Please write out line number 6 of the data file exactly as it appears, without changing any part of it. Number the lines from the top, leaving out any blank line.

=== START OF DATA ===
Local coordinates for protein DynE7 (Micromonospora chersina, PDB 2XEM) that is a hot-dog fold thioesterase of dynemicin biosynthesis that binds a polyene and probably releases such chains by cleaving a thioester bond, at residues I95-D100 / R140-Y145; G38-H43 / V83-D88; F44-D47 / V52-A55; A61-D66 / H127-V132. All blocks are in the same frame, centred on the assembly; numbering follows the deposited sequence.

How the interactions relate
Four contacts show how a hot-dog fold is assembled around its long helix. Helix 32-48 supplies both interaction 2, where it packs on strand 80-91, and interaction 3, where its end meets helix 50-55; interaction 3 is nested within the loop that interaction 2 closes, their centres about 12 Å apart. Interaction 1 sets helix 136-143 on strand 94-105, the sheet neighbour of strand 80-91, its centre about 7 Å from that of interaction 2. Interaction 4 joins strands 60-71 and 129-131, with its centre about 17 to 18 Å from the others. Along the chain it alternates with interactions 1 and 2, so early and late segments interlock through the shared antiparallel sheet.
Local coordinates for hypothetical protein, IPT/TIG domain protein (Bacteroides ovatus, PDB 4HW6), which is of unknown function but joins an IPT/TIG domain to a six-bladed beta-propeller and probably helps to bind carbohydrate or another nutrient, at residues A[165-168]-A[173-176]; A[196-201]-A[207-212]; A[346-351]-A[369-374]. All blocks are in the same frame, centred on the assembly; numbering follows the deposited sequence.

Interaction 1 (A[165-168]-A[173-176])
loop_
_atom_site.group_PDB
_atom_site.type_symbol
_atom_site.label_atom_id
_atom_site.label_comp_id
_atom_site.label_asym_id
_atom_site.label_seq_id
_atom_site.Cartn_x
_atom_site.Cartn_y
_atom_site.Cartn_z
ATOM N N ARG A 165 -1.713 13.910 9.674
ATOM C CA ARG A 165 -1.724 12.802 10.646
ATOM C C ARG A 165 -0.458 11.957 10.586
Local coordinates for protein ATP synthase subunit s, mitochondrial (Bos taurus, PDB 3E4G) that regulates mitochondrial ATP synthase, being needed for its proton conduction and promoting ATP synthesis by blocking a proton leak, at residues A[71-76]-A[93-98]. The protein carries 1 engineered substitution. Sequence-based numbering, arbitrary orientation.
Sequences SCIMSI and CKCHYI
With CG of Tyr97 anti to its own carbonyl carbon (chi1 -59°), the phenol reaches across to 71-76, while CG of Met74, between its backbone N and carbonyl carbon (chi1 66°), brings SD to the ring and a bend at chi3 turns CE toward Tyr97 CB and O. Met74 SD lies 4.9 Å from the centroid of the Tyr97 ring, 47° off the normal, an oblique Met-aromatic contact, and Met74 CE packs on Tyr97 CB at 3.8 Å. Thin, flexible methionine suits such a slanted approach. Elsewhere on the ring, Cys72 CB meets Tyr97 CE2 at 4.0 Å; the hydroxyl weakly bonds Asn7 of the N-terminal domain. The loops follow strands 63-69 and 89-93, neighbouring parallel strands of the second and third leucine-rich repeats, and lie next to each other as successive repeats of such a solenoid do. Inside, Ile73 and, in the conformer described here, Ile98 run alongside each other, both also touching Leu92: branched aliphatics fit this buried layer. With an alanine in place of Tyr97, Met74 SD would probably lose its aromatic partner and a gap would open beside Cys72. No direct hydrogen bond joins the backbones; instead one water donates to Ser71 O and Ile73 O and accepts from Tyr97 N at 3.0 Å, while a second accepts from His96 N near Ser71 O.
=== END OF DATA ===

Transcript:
loop_